Bulgaria’s energy minister tendered her resignation on Friday after the sale of the country’s biggest private utility firm raised eyebrows in the EU’s poorest and most graft-ridden state. Czech utility group CEZ said Thursday that it had picked a company called Inercom as preferred bidder to buy its Bulgarian electricity distribution subsidiary.
Press reports put the price tag for the business serving three million people in northwestern Bulgaria and Sofia at 320 million euros ($394 million). This prompted questions over how an inconspicuous local company with little experience could finance and manage such an acquisition.
Delyan Dobrev, head of the parliamentary energy commission, said he thought at first that it was a “fake news” when Inercom had been selected. “I couldn’t imagine how a company with assets of 90,000 leva (45,000 euros) and losses of 11,000 leva could buy Bulgaria’s biggest private energy company,” Dobrev said. According to news website Kapital, there were five offers in total including a Bulgarian-Indian consortium that was later barred as well as and Turkey’s STFA.
Media reports linked Energy Minister Temenuzhka Petkova to Inercom’s owner and she confirmed Friday that she has “known these people for 20 years now.” Announcing her decision to quit, Petkova said she wanted to avoid “suspicions” over the deal and that the government was not involved in any way in the sales process. Eleven years after joining the European Union, Bulgaria remains subject to special monitoring by Brussels for its poor record tackling corruption and organized crime.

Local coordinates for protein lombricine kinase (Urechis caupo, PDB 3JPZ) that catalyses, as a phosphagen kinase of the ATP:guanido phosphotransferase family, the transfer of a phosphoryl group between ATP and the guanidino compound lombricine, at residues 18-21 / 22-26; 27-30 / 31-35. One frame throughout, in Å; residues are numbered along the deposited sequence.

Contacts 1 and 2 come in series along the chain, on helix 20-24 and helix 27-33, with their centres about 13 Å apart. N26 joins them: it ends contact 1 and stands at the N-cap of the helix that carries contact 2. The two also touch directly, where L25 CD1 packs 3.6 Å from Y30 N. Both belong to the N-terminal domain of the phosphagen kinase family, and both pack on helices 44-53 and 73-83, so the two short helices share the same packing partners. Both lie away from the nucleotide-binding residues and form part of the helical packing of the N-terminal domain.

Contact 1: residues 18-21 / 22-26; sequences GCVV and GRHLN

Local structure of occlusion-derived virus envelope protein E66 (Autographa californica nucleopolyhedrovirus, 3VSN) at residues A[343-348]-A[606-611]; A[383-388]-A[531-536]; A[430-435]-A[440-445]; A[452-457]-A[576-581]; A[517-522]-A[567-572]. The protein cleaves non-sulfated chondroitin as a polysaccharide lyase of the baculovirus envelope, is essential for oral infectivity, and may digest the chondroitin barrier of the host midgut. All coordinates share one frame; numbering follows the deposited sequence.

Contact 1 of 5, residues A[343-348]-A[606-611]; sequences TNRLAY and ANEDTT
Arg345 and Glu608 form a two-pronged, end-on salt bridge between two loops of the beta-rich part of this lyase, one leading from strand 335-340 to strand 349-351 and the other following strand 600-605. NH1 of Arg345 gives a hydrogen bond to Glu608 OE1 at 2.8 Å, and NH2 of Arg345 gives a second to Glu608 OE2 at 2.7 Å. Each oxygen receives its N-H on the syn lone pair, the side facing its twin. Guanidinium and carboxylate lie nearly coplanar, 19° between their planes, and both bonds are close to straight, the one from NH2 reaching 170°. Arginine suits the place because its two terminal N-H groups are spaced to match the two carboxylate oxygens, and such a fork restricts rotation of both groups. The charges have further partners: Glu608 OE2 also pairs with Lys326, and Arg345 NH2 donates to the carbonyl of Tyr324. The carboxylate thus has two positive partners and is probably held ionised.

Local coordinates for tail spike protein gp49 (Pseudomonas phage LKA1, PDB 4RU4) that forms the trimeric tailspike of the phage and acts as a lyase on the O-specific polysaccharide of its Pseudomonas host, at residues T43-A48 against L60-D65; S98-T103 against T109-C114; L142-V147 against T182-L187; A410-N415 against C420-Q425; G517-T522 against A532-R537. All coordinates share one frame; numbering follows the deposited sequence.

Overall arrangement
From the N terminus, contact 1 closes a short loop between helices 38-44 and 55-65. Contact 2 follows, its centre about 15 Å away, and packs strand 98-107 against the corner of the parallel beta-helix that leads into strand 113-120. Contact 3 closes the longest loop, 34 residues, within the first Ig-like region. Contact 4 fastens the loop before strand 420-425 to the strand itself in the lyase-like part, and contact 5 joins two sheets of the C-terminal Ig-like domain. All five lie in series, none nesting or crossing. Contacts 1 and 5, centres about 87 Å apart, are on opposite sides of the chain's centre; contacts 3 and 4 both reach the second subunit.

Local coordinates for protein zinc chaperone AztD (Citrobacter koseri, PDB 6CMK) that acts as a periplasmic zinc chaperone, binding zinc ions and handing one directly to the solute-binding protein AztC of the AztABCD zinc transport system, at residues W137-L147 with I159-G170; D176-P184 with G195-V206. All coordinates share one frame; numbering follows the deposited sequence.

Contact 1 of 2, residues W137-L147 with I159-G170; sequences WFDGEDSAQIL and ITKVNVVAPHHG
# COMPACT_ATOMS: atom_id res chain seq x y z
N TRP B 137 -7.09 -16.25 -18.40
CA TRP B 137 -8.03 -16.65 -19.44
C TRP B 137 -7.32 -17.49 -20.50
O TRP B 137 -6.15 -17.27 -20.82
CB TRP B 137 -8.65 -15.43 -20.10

Days after it assumed the rotating presidency of the EU in January a top businessman was shot dead in broad daylight in the capital Sofia. Prime Minister Boyko Borisov hinted on Friday that he would accept Petkova’s resignation. CEZ acquired the electricity distribution business from the state in 2004 but started offloading its assets here last year.